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Khalil Anthony Johnson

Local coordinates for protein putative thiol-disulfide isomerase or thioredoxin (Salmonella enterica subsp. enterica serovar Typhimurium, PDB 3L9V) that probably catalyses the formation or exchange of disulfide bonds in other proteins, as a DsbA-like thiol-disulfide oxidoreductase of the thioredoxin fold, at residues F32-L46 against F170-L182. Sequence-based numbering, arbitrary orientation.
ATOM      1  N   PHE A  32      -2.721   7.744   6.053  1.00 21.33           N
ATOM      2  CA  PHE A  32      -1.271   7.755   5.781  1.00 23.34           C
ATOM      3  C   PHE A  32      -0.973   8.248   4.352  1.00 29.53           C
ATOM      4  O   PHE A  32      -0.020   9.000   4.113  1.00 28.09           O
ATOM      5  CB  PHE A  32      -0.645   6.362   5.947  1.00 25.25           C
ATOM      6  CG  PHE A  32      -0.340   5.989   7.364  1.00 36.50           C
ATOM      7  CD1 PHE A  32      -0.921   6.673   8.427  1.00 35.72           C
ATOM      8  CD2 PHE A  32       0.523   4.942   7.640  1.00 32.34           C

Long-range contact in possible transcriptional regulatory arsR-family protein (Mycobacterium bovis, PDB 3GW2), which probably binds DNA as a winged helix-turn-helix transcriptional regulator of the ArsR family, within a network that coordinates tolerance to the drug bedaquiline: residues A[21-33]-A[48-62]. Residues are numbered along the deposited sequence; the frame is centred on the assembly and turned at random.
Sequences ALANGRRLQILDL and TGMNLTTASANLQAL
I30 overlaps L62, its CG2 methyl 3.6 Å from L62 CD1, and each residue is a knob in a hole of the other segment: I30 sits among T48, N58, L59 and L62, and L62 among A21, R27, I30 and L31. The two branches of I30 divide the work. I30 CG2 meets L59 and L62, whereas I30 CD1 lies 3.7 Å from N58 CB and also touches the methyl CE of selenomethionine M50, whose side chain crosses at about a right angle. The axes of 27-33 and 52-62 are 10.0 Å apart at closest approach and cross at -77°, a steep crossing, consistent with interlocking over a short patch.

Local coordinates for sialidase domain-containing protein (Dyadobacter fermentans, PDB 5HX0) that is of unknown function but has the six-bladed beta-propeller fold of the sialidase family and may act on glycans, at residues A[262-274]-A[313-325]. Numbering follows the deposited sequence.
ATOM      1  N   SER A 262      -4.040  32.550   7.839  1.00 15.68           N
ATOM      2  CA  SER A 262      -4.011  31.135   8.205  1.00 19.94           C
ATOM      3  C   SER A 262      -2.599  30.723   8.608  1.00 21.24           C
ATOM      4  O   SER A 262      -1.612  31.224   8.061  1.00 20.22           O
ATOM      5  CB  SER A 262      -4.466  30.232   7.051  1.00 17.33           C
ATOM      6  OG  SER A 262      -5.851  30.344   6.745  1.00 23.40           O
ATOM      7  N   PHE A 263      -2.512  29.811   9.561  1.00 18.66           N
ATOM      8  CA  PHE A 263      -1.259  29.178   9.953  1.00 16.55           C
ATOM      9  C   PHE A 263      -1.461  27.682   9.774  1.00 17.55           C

My research probes questions of race and subjugation; the nature of sovereignty, citizenship, and state power; and the tension between competition and collaboration in interethnic campaigns for equality and civil rights. Specifically, my dissertation, “Red, Black, & Brown: African American Educators in Indian Country,” documents the stories of African American educators and the students they taught in reservation boarding schools during the civil rights era. Research conducted in six National Archives branches along with multiple oral history interviews suggest that desegregation sent hundreds of displaced black teachers into Bureau of Indian Affairs run schools on reservations across the United States, revealing an unexplored consequence of the 1954 Brown v. Board of Education decision. This migration narrative, I suggest, ruptures a partition dividing 20th century black and Indian history and connects the educational history of both groups to shed new light on the long civil rights struggle. Excluded from the protections of true citizenship in the South, black teachers found relative security through federal employment only to become functionaries in the government's efforts to assimilate another internally colonized people. While differing statuses of inequality made African Americans and Native Americans competitors in the struggle for equal rights and self-determination, a shared sense of oppression often fostered affinities and alliances across racial lines.